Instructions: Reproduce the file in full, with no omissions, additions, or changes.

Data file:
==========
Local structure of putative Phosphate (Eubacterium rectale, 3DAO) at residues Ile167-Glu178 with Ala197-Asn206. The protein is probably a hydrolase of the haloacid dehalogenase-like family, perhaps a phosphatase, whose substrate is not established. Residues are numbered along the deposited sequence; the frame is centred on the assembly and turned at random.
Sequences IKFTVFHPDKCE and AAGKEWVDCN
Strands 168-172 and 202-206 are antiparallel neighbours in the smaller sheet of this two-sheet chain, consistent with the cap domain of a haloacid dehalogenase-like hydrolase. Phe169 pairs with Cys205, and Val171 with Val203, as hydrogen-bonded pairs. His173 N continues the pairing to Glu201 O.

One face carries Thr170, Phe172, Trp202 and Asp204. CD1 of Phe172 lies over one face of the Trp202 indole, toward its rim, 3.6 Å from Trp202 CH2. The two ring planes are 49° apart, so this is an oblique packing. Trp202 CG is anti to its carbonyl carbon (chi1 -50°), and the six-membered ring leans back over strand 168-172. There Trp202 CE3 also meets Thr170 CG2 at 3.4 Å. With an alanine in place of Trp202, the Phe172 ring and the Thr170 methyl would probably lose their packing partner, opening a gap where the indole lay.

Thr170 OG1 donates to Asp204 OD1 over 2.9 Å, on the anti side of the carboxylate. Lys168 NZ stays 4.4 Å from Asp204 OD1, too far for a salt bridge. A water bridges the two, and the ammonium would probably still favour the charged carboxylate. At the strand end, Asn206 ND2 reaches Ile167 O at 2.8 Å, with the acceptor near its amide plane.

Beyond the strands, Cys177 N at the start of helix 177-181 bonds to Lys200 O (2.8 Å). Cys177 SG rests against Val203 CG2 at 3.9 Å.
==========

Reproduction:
Local structure of putative Phosphate (Eubacterium rectale, 3DAO) at residues Ile167-Glu178 with Ala197-Asn206. The protein is probably a hydrolase of the haloacid dehalogenase-like family, perhaps a phosphatase, whose substrate is not established. Residues are numbered along the deposited sequence; the frame is centred on the assembly and turned at random.
Sequences IKFTVFHPDKCE and AAGKEWVDCN
Strands 168-172 and 202-206 are antiparallel neighbours in the smaller sheet of this two-sheet chain, consistent with the cap domain of a haloacid dehalogenase-like hydrolase. Phe169 pairs with Cys205, and Val171 with Val203, as hydrogen-bonded pairs. His173 N continues the pairing to Glu201 O.

One face carries Thr170, Phe172, Trp202 and Asp204. CD1 of Phe172 lies over one face of the Trp202 indole, toward its rim, 3.6 Å from Trp202 CH2. The two ring planes are 49° apart, so this is an oblique packing. Trp202 CG is anti to its carbonyl carbon (chi1 -50°), and the six-membered ring leans back over strand 168-172. There Trp202 CE3 also meets Thr170 CG2 at 3.4 Å. With an alanine in place of Trp202, the Phe172 ring and the Thr170 methyl would probably lose their packing partner, opening a gap where the indole lay.

Thr170 OG1 donates to Asp204 OD1 over 2.9 Å, on the anti side of the carboxylate. Lys168 NZ stays 4.4 Å from Asp204 OD1, too far for a salt bridge. A water bridges the two, and the ammonium would probably still favour the charged carboxylate. At the strand end, Asn206 ND2 reaches Ile167 O at 2.8 Å, with the acceptor near its amide plane.

Beyond the strands, Cys177 N at the start of helix 177-181 bonds to Lys200 O (2.8 Å). Cys177 SG rests against Val203 CG2 at 3.9 Å.